Ten years ago when USDA leased nearly all of the newly completed 380,000 square foot Patriots Plaza III at 355 E. St. SW in Washington D.C., it was good for only a couple of small items in the local real estate press.

USDA was just snapping up a hot address to house the Economic Research Service (ERS). Patriots Plaza III is a post 9/11 building that was offering security perks that the federal government was looking for back then. And it’s only a ten or twelve-minute walk from Patriot’s Plaza to Waterfront Center at 800 9th St. SW, where the National Institute of Food & Agriculture (NIFA) has been housed for some time.

ERS is the federal statistical agency probably best known for the orange juice report in the movie Trading Places.  NIFA coordinates all federally funded agricultural research. Both of these current locations for USDA’s ERS and NiFA researchers are less than a 20-minute walk from their locations to USDA’ s Whitten Building headquarters on the Washington Mall.  But it that really necessary?

Secretary of Agriculture Sonny Perdue has decided the USDA researchers should be relocated outside the “National Capital Region” and that ERS should report to the Chief Economist.

Real estate deals made inside the capitol usually don’t get much attention. It’s just something that occurs day in and day out. But talk about taking anything away from “the National Capital Region, ” and you are going to have hell to pay.

The NCR, as they call it, is the geographic area encompassing the District of Columbia and eleven local jurisdictions in the State of Maryland and the Commonwealth of Virginia.

Kristin Boswell, a senior advisor to Secretary Perdue, last week defended the relocation plan for a House appropriations subcommittee. She expressed no doubt about ERS and NIFA being about to do quality work from their new and so far unknown new location. The Centers for Disease Control and Prevention (CDC) does just fine from their location in Atlanta, Boswell said.

She also said Perdue did not make the relocation decision “rashly” and the site selection process involves employees. The plan to select a new location by early May.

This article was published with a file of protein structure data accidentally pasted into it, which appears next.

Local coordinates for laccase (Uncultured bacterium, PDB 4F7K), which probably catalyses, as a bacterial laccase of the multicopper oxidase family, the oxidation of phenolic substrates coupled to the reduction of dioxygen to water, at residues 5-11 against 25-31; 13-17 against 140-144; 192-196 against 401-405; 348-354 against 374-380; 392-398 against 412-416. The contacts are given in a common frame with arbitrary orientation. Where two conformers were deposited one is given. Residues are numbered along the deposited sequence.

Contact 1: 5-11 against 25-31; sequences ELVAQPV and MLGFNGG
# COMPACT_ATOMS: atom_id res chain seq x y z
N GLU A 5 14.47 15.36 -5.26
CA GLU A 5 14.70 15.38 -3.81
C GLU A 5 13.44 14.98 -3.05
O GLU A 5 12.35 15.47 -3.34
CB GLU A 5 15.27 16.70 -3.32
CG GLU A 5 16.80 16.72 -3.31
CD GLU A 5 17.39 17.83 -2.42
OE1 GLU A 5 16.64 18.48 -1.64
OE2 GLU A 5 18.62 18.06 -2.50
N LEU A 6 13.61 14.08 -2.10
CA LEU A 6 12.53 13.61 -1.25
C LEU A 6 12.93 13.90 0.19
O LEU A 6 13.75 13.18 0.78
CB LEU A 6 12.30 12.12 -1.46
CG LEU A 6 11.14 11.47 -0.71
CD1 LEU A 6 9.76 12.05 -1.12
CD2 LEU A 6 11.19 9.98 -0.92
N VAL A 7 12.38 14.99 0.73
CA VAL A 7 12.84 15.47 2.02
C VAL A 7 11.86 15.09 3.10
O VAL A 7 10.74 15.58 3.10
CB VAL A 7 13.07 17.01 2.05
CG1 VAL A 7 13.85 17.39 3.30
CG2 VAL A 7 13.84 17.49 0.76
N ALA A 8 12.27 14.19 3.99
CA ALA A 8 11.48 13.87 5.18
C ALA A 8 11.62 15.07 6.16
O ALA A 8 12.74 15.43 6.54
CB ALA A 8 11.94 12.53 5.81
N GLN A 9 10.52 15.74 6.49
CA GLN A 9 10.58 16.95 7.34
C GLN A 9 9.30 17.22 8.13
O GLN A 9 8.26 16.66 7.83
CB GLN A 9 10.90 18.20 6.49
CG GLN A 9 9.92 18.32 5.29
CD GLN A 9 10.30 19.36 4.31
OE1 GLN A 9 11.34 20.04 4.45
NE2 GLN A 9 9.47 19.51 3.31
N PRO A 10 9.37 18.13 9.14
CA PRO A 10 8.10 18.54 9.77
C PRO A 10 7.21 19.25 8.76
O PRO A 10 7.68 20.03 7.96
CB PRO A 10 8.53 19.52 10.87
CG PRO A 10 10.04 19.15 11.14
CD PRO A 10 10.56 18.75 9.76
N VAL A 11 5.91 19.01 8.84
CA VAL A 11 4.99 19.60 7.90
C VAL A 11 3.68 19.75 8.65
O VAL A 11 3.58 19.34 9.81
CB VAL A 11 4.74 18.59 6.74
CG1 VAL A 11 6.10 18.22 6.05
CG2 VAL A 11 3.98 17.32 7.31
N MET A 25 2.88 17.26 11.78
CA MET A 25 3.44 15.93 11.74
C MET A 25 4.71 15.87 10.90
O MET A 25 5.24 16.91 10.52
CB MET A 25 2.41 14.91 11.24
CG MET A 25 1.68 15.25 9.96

Perdue is getting some of the regular Republican support and Democratic opposition you might expect. Beltway politicians, who happen to be mostly Democrats are mounting a defense to allowing USDA research to escape the NCR.

The 18,000 member American Statistical Association, based in Alexander, VA seems to be leading the Beltway Backlash against Perdue’s plans. There’s been no shortage of NCR-connected organizations and individuals who’ve gone on record against the move.

Not speaking much are the communities vying to become the home of these USDA research agencies. USDA hired Ernst & Young to shop the relocation to the nation. Serious economic development proposals almost never leak, so those are voices that likely won’t be heard from until its all over.

You are also not hearing from the research scientist who today is a graduate student who might be an applicant for a USDA job in two to four year complete with some student debt. They’ll find the NCR is a lovely place, except for the high cost of living, housing that is no longer affordable, crime and some terrible traffic.

It’s interesting that Perdue’s plan is really about whether USDA in the future would be better remaining in a D.C. office building or someplace else when the details about that other option remain unknown at this point.

The Land Grant institutions, especially the top state agricultural universities, do most of the nation’s food safety research from many bucolic locations. It will be interesting to see what options are laid on the table.

Change is hard, and relocation is difficult. Congress might take the coward’s way out and halt the process. But, letting it roll and having an honest discussion about future options would best for all.  But how often does that happen?

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